November 11, 2011 – The Office of the Solicitor of the Department of Labor filed an amicus brief with the United States Court of Appeals for the Third Circuit, in which the Solicitor of Labor argues that the Employees Retirement Income Security Act (ERISA) 502(a)(2) does not require that 401(k) plan participants and beneficiaries to first make a demand upon plan trustees before bringing a suit for breach of fiduciary duty.
DOL Files Amicus Brief with US Court of Appeals on Behalf of LK Clients in Shareholder Derivative & Class Action Suit
NEW YORK, New York, November 11, 2011 – The Office of the Solicitor of the Department of Labor filed an amicus brief with the United States Court of Appeals for the Third Circuit, in which the Solicitor of Labor argues that the Employees Retirement Income Security Act (ERISA) 502(a)(2) does not require that 401(k) plan participants and beneficiaries to first make a demand upon plan trustees before bringing a suit for breach of fiduciary duty.
Class action attorneys at Levy Konigsberg LLP (“LK”), along with Szaferman, Lakind, Blumstein & Blader, P.C., filed a nationwide shareholder derivative and class action lawsuit against John Hancock Life Insurance Co. (”John Hancock”) on behalf of participants and beneficiaries in an ERISA-covered 401(k) retirement plan sponsored by their employer. John Hancock administered group annuity contracts to the 401(k) plan sponsor. The Plaintiffs alleged, among other things, that certain investment fees charged by John Hancock, an ERISA fiduciary, are excessive under various provisions of ERISA. Plaintiffs alleged that, among other things, John Hancock breached its duties of prudence and loyalty and engaged in prohibited transactions in violation of various provisions of ERISA by charging and receiving excessive fees for sales and service of John Hancock and other funds and through its receipt of spurious administrative charges.
The shareholder derivative and class action complaint was filed in the U.S. District Court for the District of New Jersey on October 22, 2010. On May 23, 2011, the Court granted John Hancock’s motion to dismiss the ERISA claims based upon its conclusion that participants and beneficiaries cannot sue under ERISA section 502(a)(a) without first making a demand on the plan trustees to bring a fiduciary suit. Plaintiffs/Appellants filed an appeal with The United States Court of Appeals on September 6, 2011, and the Department of Labor filed its brief as amicus curiae on September 30, 2011, in support of Plaintiffs/Appellants.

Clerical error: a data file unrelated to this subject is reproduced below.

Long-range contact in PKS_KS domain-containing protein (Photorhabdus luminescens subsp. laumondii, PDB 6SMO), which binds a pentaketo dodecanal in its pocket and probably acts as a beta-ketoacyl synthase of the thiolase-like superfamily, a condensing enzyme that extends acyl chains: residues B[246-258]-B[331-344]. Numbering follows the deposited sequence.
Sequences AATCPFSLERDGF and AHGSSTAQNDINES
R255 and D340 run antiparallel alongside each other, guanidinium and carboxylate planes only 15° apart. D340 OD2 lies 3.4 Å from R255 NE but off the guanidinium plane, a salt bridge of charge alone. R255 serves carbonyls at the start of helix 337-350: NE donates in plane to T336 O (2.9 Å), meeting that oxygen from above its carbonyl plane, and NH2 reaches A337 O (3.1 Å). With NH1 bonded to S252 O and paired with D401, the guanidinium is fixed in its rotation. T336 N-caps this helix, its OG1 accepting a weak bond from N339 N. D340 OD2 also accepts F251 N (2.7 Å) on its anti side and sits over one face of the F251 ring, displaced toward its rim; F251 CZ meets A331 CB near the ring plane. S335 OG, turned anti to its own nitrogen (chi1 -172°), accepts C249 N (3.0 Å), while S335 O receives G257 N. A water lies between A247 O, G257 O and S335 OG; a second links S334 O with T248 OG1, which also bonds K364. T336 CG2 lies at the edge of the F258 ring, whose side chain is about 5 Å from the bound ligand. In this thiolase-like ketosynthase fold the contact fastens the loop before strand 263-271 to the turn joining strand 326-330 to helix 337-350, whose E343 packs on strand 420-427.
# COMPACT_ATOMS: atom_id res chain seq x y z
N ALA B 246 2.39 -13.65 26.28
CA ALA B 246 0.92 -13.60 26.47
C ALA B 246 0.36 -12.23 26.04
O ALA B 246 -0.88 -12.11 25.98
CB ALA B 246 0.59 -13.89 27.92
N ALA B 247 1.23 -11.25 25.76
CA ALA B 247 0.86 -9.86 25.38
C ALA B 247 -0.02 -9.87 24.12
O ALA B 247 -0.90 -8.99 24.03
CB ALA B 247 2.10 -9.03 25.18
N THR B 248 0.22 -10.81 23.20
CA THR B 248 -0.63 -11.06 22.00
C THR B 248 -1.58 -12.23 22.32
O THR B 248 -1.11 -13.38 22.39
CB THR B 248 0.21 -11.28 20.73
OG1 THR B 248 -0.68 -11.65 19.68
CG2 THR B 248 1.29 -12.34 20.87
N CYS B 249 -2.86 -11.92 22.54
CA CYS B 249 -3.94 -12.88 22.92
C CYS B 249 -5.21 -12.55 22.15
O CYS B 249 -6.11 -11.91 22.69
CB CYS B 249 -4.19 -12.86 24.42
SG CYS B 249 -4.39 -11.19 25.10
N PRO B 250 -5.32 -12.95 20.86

The Secretary of Labor is charged with interpreting and enforcing the provisions of Title I of ERISA. Accordingly, the Secretary has significant interests in the proper application of the safeguards Congress established through ERISA for the administration of employee benefit plans and the protection of participants in those plans. These interests include promoting uniformity of law, protecting beneficiaries, enforcing fiduciary standards, and ensuring the financial stability of employee benefit plan assets.
In its brief as amicus curiae, The Department of Labor argued that the District Court erred in dismissing Plaintiffs/Appellants’ ERISA claims because the remedial provisions of ERISA under which the Plaintiffs/Appellants brought the class action portion of the suit, give plan participants and beneficiaries the express and co-equal right with plan fiduciaries and the Secretary of Labor to sue plan fiduciaries who violate ERISA. These provisions do not condition the participants’ right to file suit in any way or imply that, prior to bringing their own action, plan participants must first request the plan trustees to file suit. The Department of Labor further noted that ERISA has an expressly-stated intent to remove procedural barriers and to provide plan participants and beneficiaries “ready access to the Federal courts.”
Plaintiffs/Appellants’ appellate motion is now under consideration by The United States Court of Appeals for the Third Circuit. Moshe Maimon, the lead plaintiffs’ attorney handling the shareholder derivative and class action suit at LK, estimate that there could be hundreds of plan participants and beneficiaries who have fallen victim of the defendants’ actions.